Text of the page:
For decades, Green Fluorescent Protein (GFP) has been used as a novel cell and molecular biology tool with applications in imaging and reporting assays. Notably, expression and localization of proteins of interest can be tracked live in vivo using a GFP fusion tag. However, the limitation to using GFP fusions include the restriction of resolution in a variety of applications. For that reason, it is crucial to have GFP fusion alternatives to address the limitations inherent to this methodology.
In this new publication, Dr. Stasevich et al. used localized surface plasmon resonance technology, OpenSPR, in their latest discovery. The writing found in Nature Communications titled, “A genetically encoded probe for imaging nascent and mature HA-tagged proteins in vivo” uses binding kinetics data generated from OpenSPR to explore the feasibility of using an engineered high-affinity probe for use in live-cell imaging techniques.
About the Publication
GFP is notorious for long maturation times and does not allow for short-lived events such as transcription and translation to be observed; proteins are often degraded by the time GFP has fully matured. Moreover, post-translational modifications and conformation changes are challenging to resolve due to the long maturation time of GFP. However, antibody-based probes for use in live-cell imaging have been identified and may prove sufficient to address the limitations mentioned above.
In antibody-based methodologies for live-cell imaging, antigen-binding fragments (Fabs) and single-chain variable fragments (scFvs) are fused with mature fluorophores. This technique adequately addresses the previously described limitations with GFP (i.e. post-translational modification/conformational change resolution, increasing tracking-time, etc.). While Fabs are relatively straightforward to develop, they present unique challenges such as a limited ability to load into in vivo systems and can vary from batch to batch. In contrast, genetically encoded probes can be incorporated easily into living systems and drastically reduce variability among batches.
In this publication, the investigators engineered a hybrid scFv imaging probe termed the ‘HA frankenbody,’ targeting the HA epitope. Many in vivo techniques are carried out to confirm the robustness, specificity, and affinity of the probe, including Western blotting, immunostaining, colocalization and FRAP assays. Upon experiment conduction, the investigators found that the HA frankenbody probe can adequately resolve HA-tagged cytoplasmic, nuclear, membrane and mitochondrial proteins in a variety of cell types and conditions. Importantly, FRAP assays revealed that a majority of the engineered probe allows for minutes of live-cell tracking, indicating a high-affinity for its epitope. Surface Plasmon Resonance was used to quantify on/off rates, affinity, and confirm the overall efficacy of the engineered probe.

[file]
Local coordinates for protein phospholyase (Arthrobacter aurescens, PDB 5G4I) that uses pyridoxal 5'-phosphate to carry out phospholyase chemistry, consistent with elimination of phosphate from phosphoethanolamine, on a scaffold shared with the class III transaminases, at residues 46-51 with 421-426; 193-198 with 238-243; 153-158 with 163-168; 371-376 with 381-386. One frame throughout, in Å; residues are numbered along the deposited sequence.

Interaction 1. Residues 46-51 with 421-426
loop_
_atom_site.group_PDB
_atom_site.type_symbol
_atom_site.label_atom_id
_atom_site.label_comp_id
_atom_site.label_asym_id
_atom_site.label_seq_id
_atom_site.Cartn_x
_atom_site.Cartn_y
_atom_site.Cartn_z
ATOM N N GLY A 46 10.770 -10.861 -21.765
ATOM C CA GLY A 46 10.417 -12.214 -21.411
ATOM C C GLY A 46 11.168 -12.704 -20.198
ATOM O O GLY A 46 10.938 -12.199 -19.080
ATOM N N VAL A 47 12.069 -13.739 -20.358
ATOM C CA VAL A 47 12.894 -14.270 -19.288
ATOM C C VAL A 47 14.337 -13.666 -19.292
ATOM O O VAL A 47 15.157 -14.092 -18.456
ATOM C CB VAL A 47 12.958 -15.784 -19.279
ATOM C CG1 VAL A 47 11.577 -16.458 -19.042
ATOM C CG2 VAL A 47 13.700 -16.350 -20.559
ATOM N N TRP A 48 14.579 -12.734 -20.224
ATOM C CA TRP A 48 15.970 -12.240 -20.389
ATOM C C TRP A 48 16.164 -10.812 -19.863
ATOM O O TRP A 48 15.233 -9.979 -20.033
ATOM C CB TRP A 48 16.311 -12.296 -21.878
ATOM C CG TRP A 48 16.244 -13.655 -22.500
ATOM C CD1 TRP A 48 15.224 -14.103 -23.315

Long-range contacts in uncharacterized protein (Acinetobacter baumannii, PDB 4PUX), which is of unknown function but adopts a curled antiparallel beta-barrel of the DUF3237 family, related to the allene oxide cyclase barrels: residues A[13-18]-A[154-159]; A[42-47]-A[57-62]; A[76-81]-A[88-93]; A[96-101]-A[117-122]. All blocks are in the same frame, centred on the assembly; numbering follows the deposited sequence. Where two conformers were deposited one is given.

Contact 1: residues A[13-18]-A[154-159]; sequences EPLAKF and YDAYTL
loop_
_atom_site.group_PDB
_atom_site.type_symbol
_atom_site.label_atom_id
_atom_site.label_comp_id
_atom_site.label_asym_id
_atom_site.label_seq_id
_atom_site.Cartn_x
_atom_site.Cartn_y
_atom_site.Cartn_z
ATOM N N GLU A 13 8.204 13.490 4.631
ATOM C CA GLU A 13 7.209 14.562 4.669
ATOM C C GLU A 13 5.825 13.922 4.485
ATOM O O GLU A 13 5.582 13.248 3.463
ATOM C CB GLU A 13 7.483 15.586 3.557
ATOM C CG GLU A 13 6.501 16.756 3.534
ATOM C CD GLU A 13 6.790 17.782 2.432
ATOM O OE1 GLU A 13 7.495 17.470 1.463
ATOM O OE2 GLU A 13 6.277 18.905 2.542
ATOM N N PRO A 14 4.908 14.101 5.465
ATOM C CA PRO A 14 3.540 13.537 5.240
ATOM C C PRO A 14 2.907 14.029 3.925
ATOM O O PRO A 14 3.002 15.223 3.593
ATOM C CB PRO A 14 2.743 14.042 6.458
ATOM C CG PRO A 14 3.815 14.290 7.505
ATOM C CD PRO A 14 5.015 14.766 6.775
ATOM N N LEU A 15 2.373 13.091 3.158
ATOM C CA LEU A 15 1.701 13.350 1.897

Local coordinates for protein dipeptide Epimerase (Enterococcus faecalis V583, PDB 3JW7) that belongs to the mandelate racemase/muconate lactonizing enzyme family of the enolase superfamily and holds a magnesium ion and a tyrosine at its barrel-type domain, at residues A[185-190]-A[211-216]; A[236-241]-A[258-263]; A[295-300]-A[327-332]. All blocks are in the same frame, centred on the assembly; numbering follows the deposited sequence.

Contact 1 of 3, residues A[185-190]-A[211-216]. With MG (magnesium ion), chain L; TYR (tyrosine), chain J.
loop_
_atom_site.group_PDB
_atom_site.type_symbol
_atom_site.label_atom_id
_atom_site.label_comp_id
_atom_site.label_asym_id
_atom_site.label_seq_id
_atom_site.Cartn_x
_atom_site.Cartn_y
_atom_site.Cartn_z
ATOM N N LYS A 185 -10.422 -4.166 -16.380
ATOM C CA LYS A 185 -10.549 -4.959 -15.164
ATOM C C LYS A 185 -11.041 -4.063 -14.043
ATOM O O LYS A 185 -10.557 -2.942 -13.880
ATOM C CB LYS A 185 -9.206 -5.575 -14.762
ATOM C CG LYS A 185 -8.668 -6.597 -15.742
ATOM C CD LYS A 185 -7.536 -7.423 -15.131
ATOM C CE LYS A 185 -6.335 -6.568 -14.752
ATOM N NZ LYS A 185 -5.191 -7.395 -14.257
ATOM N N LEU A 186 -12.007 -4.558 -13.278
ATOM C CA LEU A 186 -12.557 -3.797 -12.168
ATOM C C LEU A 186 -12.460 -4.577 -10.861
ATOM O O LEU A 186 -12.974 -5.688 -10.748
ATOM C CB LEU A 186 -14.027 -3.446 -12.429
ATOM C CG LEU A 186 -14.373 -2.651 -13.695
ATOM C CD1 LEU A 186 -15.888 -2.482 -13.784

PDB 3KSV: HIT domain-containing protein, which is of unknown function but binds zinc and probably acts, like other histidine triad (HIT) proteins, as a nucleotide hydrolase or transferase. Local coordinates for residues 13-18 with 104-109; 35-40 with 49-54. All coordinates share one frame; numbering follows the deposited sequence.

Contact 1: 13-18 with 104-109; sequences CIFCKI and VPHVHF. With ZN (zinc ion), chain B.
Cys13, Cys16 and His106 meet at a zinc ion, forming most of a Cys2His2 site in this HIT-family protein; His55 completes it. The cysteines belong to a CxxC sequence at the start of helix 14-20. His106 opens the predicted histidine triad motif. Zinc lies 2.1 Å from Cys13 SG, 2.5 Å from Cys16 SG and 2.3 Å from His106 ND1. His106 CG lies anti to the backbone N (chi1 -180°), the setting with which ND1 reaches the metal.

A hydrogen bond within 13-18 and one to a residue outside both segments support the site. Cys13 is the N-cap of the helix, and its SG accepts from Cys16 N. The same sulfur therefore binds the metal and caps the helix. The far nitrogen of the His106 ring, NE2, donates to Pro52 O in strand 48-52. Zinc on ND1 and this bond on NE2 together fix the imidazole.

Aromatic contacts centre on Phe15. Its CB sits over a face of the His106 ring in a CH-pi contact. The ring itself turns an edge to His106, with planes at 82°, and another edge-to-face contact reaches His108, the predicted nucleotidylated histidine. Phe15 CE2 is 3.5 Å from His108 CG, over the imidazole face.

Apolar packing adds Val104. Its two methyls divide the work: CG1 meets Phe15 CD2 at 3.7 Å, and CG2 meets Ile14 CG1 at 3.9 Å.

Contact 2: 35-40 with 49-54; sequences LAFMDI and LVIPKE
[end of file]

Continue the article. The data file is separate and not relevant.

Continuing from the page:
Why was OpenSPR instrumental for this research?
Surface plasmon resonance (SPR) was used to directly measure binding constants between purified HA epitope tag and HA frankenbody. Biotinylated HA peptide is immobilized on a streptavidin sensor chip, and HA frankenbody is diluted in a PBS running buffer. Two concentrations (100 nM and 30 nM) of HA frankenbody are injected and allowed 5 minutes of interaction time per injection. The assay is timed for ten minutes to measure dissociation and a 1:1 binding model is employed using a TraceDrawer to obtain kinetic constants. Notably, the KD measured by the OpenSPR (14.7 ± 7.4 nM) is consistent with results obtained from FRAP assays.
The investigators posture that high-affinity imaging probes translate to increased imaging resolution and in this respect, OpenSPR binding data allowed researchers to confirm the overall efficacy of their HA frankenbody probe as a novel imaging tool. By using OpenSPR, the researchers can get SPR data from their benchtop, accelerating their research and publishing their discovery faster.
Why is SPR critical for publications? How does OpenSPR help?
Surface Plasmon Resonance is a label-free technology which allows researchers to analyze binding between two biomolecules quantitatively. SPR technology will enable us to determine the kon, koff and KD of interactions, providing more in-depth insight into binding events compared to other techniques that only give endpoint measurements, such as pull-down assays. SPR is necessary not only for publications but for the advancement of many fields of medicine and medical research as can be seen below with the significant increase in papers that rely on SPR data.